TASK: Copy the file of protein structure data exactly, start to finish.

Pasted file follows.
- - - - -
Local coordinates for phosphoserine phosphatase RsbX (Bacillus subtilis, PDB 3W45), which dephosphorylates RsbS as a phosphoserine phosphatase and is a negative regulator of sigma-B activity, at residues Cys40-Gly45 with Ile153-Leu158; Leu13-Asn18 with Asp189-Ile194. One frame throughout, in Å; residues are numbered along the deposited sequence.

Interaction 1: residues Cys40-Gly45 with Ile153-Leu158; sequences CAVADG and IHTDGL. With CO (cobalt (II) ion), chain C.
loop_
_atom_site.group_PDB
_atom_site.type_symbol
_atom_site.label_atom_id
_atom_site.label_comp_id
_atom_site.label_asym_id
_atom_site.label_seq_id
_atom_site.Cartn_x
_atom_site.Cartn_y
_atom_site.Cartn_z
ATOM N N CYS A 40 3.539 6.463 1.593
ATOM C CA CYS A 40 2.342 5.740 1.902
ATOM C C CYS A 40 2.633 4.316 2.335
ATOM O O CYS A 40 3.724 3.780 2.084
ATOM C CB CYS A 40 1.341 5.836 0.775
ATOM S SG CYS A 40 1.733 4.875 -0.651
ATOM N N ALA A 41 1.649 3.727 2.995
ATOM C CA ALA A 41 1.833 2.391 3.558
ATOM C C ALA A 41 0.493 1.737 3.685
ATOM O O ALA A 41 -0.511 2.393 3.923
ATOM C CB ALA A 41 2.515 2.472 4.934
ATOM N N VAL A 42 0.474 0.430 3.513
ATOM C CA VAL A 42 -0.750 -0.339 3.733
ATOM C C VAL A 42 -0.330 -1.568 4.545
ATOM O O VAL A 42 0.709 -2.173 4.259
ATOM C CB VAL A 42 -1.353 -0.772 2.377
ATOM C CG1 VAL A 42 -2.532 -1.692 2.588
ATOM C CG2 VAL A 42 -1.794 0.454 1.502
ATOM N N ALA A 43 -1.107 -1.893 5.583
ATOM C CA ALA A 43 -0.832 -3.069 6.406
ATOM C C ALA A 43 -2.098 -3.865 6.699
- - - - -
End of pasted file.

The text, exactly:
Local coordinates for phosphoserine phosphatase RsbX (Bacillus subtilis, PDB 3W45), which dephosphorylates RsbS as a phosphoserine phosphatase and is a negative regulator of sigma-B activity, at residues Cys40-Gly45 with Ile153-Leu158; Leu13-Asn18 with Asp189-Ile194. One frame throughout, in Å; residues are numbered along the deposited sequence.

Interaction 1: residues Cys40-Gly45 with Ile153-Leu158; sequences CAVADG and IHTDGL. With CO (cobalt (II) ion), chain C.
loop_
_atom_site.group_PDB
_atom_site.type_symbol
_atom_site.label_atom_id
_atom_site.label_comp_id
_atom_site.label_asym_id
_atom_site.label_seq_id
_atom_site.Cartn_x
_atom_site.Cartn_y
_atom_site.Cartn_z
ATOM N N CYS A 40 3.539 6.463 1.593
ATOM C CA CYS A 40 2.342 5.740 1.902
ATOM C C CYS A 40 2.633 4.316 2.335
ATOM O O CYS A 40 3.724 3.780 2.084
ATOM C CB CYS A 40 1.341 5.836 0.775
ATOM S SG CYS A 40 1.733 4.875 -0.651
ATOM N N ALA A 41 1.649 3.727 2.995
ATOM C CA ALA A 41 1.833 2.391 3.558
ATOM C C ALA A 41 0.493 1.737 3.685
ATOM O O ALA A 41 -0.511 2.393 3.923
ATOM C CB ALA A 41 2.515 2.472 4.934
ATOM N N VAL A 42 0.474 0.430 3.513
ATOM C CA VAL A 42 -0.750 -0.339 3.733
ATOM C C VAL A 42 -0.330 -1.568 4.545
ATOM O O VAL A 42 0.709 -2.173 4.259
ATOM C CB VAL A 42 -1.353 -0.772 2.377
ATOM C CG1 VAL A 42 -2.532 -1.692 2.588
ATOM C CG2 VAL A 42 -1.794 0.454 1.502
ATOM N N ALA A 43 -1.107 -1.893 5.583
ATOM C CA ALA A 43 -0.832 -3.069 6.406
ATOM C C ALA A 43 -2.098 -3.865 6.699